Don’t judge a strongman by their 10,000-plus calorie diets. The 2017 World’s Strongest Man (WSM) champion Eddie Hall and 2018 WSM champion Hafthor Björnsson will face off in the squared circle in Las Vegas, NV, in September 2021, in what is being touted as “The Heaviest Boxing Match In History.” When the match was first announced, the idea of two real-life Goliaths clashing in a sport that tests endurance, conditioning, and agility was slung with preconceived notions that both super heavyweights would be gasping for air after round one. Both Hall and Björnsson are bucking that notion through massive changes to their diets, physiques, and training routines.
Björnsson, particularly, is overhauling his conditioning training with the help of some of the fittest people in the world. Annie Thorisdottir is the 2012 Fittest Woman on Earth® and most recently ranked 11th at the 2019 CrossFit Games. Her husband, Frederik Aegidius, has five CrossFit Games appearances — his best finish being 15th in 2013. Both of them have an immense amount of hours spent on the Assault bike and understand the cardiovascular benefits it could offer to the former strongman turned boxer.
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This is not the first time that Björnsson has connected with Thorisdottir and Aegidius for a training session. Their last workout together in June 2020 involved sprints on the Assault bike as well, and Björnsson called it the “hardest session of [his] life.”
This time around, it was slightly different, though, as Björnsson and the CrossFitters have been training consistently together for the last five weeks. Additionally, Björnsson has been training as a boxer (read: more endurance-based training) for the bulk of a year. The results thus far are a foundation of proper boxing technique and a significant amount of weight loss. Since retiring from strongman, he dropped 50 kilograms (110 pounds) — going from 205 kilograms (452 pounds) to 155 kilograms (341.7 pounds). That doesn’t mean his training session with elite CrossFit athletes was by any means easy, but it was clear that Bjorsson’s training has paid significant dividends for his cardio.
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Sprint, Rest, Sprint
Following a 10-minute warm-up, here was the test Thorisdottir and Aegidius put “The Mountain” through based on his breathing capacity and VO2 max — the maximum rate of oxygen consumption measured during incremental exercise:
Within a five-minute window, all on the Assault bike:
- 75-second sprint
- 60-second sprint
- 45-second sprint
- 30-second sprint
This cumulated to three-and-a-half minutes of work at approximately 95-percent max effort and one-and-a-half minutes of rest within that five-minute window. Although it wasn’t mentioned specifically, intense bursts of work followed by sudden short bouts of rest mimic the cadence of a boxing match — rounds are three minutes of intense action followed by a brief rest period. The sprints were difficult for Björnsson, but they seemed to be a valuable learning experience for how his body responds during the rest periods:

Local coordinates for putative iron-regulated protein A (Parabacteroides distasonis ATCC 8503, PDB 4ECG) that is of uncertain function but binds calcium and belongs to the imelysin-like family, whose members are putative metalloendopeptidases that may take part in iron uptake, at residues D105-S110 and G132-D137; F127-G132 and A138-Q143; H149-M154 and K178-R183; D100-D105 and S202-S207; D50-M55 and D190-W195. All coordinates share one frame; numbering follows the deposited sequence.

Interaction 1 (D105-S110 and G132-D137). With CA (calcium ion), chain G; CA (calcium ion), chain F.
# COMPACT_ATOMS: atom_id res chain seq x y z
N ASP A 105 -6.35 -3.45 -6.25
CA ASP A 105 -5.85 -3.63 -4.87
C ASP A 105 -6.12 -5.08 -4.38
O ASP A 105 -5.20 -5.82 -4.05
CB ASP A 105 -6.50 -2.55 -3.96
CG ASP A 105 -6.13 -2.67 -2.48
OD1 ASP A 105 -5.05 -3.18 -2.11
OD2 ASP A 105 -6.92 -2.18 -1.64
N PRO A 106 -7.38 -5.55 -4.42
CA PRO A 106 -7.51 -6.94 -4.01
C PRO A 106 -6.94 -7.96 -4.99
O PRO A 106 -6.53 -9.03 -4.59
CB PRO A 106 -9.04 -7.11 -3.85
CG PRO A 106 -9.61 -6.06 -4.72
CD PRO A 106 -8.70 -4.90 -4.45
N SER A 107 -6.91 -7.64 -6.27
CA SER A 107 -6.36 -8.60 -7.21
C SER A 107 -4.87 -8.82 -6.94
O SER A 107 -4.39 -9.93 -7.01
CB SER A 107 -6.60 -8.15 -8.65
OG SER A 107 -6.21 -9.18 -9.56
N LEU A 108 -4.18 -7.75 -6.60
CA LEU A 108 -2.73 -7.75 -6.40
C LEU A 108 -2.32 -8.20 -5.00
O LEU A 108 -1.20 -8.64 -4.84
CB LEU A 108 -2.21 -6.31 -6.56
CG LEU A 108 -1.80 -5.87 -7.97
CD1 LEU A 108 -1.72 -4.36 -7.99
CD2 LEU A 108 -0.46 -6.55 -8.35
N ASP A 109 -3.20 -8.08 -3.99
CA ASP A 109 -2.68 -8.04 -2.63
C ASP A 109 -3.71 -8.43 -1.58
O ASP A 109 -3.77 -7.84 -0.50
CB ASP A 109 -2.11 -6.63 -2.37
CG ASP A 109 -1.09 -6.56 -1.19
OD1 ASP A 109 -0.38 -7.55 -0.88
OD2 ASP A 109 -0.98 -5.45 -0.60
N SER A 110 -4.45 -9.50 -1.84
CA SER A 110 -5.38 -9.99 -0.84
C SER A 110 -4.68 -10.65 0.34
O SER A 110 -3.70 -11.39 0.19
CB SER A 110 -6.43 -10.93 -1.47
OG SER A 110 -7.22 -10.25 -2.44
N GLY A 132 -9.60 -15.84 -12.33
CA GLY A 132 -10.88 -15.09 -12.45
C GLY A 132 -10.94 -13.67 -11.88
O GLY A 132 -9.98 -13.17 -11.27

The longer I sit, the more pump I get. It’s ridiculous.
Aegidius explains the reasoning for this sensation is that when the muscles relax, they don’t help the movement of blood to and from the tissue. Whereas when the muscles are moving, they are “actively pushing on the return of the blood and blood into the tissue.”
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Technique to Match
Although it is imperative to have the proper cardiovascular capacity to go the distance in a boxing match against a rival aiming to knock him out in the first round, Björnsson has not slacked on the requisite effort to gain a foundation of proper boxing technique. Oddly enough, podcast host and UFC commentator Joe Rogan pointed out in his interview with five-time Fittest Man on Earth® Mat Fraser that Björnsson is picking up the fundamentals of boxing well. Check out the video below where Rogan praises Björnsson’s coaches for teaching him proper technique and frowns upon Hall’s training filled with “arm punches”:
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Get Ready to Rumble
Björnsson is gaining some in-ring experience by competing in exhibition boxing matches against professional fighters. In January 2021, he stepped in the ring for the first time against Steven Ward. Although the exhibition was designed not to have a winner or loser nor be tabulated on either man’s professional boxing record, Björnsson came away with areas he needed to improve upon. Safe to say, his conditioning was one of those areas, hence his programming with Thorisdottir and Aegidius.
His next exhibition is already scheduled against heavyweight Simon Vallily in Dubai on May 28, 2021, and will be live-streamed on CoreSports.world. Vallily holds a record of 17 wins, three losses, and one draw, with seven of his wins coming by way of knockout. It will be interesting to see how far Björnsson’s technique and work capacity have improved five months during his bout against Vallily. We are unlikely to see Hall step into the ring before the main event bout in September. He’s said he doesn’t intend to give Björnsson’s training camp the tape to study.
Once the fall rolls around and the two former strongmen step into the ring, don’t be surprised if their conditioning shirks all the initial takes that they will both gas out in the first round. Both men have dedicated their lives to preparing for this fight. Although it may not go the distance, it seems both men will be prepared to do so if they have to.
Feature image: @thorbjornsson on Instagram